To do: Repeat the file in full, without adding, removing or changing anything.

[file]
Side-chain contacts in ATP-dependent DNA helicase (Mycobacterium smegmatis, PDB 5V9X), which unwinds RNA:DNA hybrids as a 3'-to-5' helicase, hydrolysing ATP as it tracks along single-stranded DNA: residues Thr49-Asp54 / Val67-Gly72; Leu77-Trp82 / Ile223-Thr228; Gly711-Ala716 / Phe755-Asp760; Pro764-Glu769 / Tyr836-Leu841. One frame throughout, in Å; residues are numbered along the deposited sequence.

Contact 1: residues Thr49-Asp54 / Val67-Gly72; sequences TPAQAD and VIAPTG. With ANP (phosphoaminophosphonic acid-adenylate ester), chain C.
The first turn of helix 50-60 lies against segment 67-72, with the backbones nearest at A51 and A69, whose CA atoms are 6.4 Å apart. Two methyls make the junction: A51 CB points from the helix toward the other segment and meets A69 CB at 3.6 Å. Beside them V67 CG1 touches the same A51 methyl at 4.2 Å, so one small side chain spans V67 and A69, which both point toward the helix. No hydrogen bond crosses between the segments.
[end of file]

Side-chain contacts in ATP-dependent DNA helicase (Mycobacterium smegmatis, PDB 5V9X), which unwinds RNA:DNA hybrids as a 3'-to-5' helicase, hydrolysing ATP as it tracks along single-stranded DNA: residues Thr49-Asp54 / Val67-Gly72; Leu77-Trp82 / Ile223-Thr228; Gly711-Ala716 / Phe755-Asp760; Pro764-Glu769 / Tyr836-Leu841. One frame throughout, in Å; residues are numbered along the deposited sequence.

Contact 1: residues Thr49-Asp54 / Val67-Gly72; sequences TPAQAD and VIAPTG. With ANP (phosphoaminophosphonic acid-adenylate ester), chain C.
The first turn of helix 50-60 lies against segment 67-72, with the backbones nearest at A51 and A69, whose CA atoms are 6.4 Å apart. Two methyls make the junction: A51 CB points from the helix toward the other segment and meets A69 CB at 3.6 Å. Beside them V67 CG1 touches the same A51 methyl at 4.2 Å, so one small side chain spans V67 and A69, which both point toward the helix. No hydrogen bond crosses between the segments.